The Samsung Galaxy S4 is two years newer, but much more functional, for now.  Since it doesn't have near-field communications features, it can't run any kind of smart-pay.  So even its days will be numbered.


Smart phones are the new cable TV - something that you don't really need in life, but that you've convinced yourself is as indispensable as oxygen.  As a result, the companies have you over a barrel, once you decide you "have to have" it.

But the fast development in the field illustrates why the industry loves smart phones and people are saying PCs are dead.   PCs are still alive, but at this point, the market is mostly for replacement and less for upgrade.   There are fewer compelling features in new PCs to justify junking your old one.   And besides, smart phone people don't use PCs as much - they text everything.

Smart phones, on the other hand, have a short, short design life and are obsolete within a year - at least for now.  There are signs the designs are maturing and the field is shaking out.  The replacement cycle may be slowing down at this point, which is not good news for Apple or even Samsung.   And lowering sales at Apple are reflecting the maturity of the marketplace.

6.  The Galaxy has a better Interface.  Now I am comparing a 2011 Apple with a 2013 Samsung, so the Samsung has a leg up, obviously.  But of the two, I find the Galaxy to be easier to use in a number of ways.  The menu and return keys are a nice augmentation to the home key.  The Apple just has a home key, which may act as a return key depending on application. 

Also the Apple's structure seems clunkier.  Even their trash can icon is hard to understand as being a trash can.  Looks more like a parallelogram.   All of their icons are delicate line drawings which may be artistic, but are harder to understand.  Actually all Apple software is this way - iTunes being the worse example.    But both interfaces are very similar, to be sure.   Apple forces you to interface with iTunes to do a lot of upgrades, and for some reason, it wanted me to sign into my iTunes account to download free apps from the "app store" while Google Apps just download without having to ask me to log in.
(The Apple was set up to log into my Brother-in-law's account and figuring out how to erase his name as the default user took some dicking around.  Apple tech is not intuitive, no matter what they try to tell you.  It seems a little more.... fascist.  We know what is best for you!  Shut up and eat your iKibble!).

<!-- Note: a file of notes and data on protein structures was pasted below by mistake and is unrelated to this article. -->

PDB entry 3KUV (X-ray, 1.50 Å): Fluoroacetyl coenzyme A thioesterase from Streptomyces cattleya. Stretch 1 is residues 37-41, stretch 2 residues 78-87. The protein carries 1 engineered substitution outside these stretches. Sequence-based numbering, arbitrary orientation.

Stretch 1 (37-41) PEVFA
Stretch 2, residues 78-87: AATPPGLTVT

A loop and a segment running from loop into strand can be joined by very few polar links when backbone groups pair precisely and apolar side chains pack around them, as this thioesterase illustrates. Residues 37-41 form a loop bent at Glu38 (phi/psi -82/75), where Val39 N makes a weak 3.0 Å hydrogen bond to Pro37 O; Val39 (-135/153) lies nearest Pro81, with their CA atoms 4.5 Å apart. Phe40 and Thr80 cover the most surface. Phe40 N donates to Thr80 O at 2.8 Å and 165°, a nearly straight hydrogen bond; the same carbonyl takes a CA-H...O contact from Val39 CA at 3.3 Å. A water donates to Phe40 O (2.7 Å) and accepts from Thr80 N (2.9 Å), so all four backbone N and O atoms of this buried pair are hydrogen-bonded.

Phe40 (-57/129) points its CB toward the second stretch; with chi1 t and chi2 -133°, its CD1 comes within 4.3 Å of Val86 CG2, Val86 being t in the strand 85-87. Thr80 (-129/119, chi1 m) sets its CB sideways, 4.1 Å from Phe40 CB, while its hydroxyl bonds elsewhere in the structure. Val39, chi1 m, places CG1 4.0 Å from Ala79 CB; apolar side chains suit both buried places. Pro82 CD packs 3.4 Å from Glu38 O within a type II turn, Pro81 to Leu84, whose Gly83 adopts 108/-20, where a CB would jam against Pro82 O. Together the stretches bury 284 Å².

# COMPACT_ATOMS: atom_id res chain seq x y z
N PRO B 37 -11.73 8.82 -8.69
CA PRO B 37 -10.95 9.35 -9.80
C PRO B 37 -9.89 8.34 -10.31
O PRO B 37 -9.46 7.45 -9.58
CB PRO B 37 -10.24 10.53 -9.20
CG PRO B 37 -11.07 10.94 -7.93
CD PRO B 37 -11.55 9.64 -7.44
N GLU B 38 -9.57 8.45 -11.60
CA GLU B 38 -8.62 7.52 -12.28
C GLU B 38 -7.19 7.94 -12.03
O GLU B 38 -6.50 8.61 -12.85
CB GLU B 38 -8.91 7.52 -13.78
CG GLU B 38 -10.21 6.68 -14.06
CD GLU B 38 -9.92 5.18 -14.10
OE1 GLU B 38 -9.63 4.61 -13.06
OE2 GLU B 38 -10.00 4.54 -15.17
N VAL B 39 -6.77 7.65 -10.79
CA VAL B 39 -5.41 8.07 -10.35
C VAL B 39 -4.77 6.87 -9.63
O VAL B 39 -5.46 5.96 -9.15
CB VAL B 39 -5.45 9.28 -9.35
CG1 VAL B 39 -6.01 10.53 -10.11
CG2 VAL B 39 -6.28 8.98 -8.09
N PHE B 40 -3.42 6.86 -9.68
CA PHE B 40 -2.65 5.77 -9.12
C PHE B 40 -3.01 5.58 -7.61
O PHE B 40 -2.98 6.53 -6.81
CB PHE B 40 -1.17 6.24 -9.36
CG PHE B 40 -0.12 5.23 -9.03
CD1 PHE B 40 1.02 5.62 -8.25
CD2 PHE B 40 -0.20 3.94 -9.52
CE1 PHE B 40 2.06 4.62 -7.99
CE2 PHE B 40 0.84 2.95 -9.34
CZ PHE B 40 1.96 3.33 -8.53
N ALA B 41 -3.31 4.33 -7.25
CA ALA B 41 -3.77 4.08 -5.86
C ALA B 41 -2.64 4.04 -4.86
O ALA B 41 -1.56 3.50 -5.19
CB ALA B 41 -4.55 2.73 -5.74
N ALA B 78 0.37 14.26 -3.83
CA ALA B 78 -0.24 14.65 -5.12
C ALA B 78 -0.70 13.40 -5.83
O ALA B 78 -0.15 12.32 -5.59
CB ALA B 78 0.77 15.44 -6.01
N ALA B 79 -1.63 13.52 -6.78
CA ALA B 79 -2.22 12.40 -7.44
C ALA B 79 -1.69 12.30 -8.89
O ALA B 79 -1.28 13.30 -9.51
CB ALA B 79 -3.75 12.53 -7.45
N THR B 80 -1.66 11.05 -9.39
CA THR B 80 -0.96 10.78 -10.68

(And yes, there is a way with newer iPhones to disable the feature requiring you to log into iTunes to download free apps.  However, this is something that requires effort and work on your part, not an "intuitive" mode of operation.  Apple gets away with fascism because they are single-source).

And it is funny, recently Apple sued Samsung over four of their Patents, claiming that things like synchronizing contact lists or using auto-complete for texting were proprietary technologies.  On appeal, however, the court found that all of the Apple Patents were either invalid or not infringed.  If Apple is going to compete with the android platform, it is going to have to do so by offering a more compelling product, and not by trying to eliminate the competition.

And it goes without saying that as an Engineer, I prefer the open architecture and removable battery (and SDRAM and SIM card) to the "sealed box" of Apple (again, fascism - the corporation knows what is best for you!).   But so long as people crave status, they will keep buying Apples and cases with the hold in the back so everyone can see your Apple logo (just as BMW nose bras have a hole so everyone can see your BMW roundel!).
7.  People whine about fees, but fail to explore alternatives.   Folks complain that their cell provider charged them $35 to transfer service to a new phone.   But with GoPhone, they burned a new SIM card and installed it on my phone, for free.   Of course, I don't have unlimited data, but since I am not addicted to the phone (as many people are - gaming, texting, playing videos, etc.) I don't need that much data.   Smart phones are the new cable TV - something that you don't really need in life, but that you've convinced yourself is as indispensable as oxygen.  As a result, the companies have you over a barrel, once you decide you "have to have" it.

And you know how I feel about cable TV.